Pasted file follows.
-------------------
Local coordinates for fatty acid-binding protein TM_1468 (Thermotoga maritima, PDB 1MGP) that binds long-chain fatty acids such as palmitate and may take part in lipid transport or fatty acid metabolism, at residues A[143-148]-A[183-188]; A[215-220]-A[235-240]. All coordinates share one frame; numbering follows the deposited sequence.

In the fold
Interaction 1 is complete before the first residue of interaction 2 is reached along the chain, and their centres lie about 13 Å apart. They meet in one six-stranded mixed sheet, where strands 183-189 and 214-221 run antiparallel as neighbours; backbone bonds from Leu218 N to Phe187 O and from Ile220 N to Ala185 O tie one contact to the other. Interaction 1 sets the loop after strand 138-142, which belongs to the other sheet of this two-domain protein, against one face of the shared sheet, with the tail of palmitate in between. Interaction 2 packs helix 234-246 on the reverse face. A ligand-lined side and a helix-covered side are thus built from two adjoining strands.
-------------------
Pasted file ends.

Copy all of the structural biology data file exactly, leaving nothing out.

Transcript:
Local coordinates for fatty acid-binding protein TM_1468 (Thermotoga maritima, PDB 1MGP) that binds long-chain fatty acids such as palmitate and may take part in lipid transport or fatty acid metabolism, at residues A[143-148]-A[183-188]; A[215-220]-A[235-240]. All coordinates share one frame; numbering follows the deposited sequence.

In the fold
Interaction 1 is complete before the first residue of interaction 2 is reached along the chain, and their centres lie about 13 Å apart. They meet in one six-stranded mixed sheet, where strands 183-189 and 214-221 run antiparallel as neighbours; backbone bonds from Leu218 N to Phe187 O and from Ile220 N to Ala185 O tie one contact to the other. Interaction 1 sets the loop after strand 138-142, which belongs to the other sheet of this two-domain protein, against one face of the shared sheet, with the tail of palmitate in between. Interaction 2 packs helix 234-246 on the reverse face. A ligand-lined side and a helix-covered side are thus built from two adjoining strands.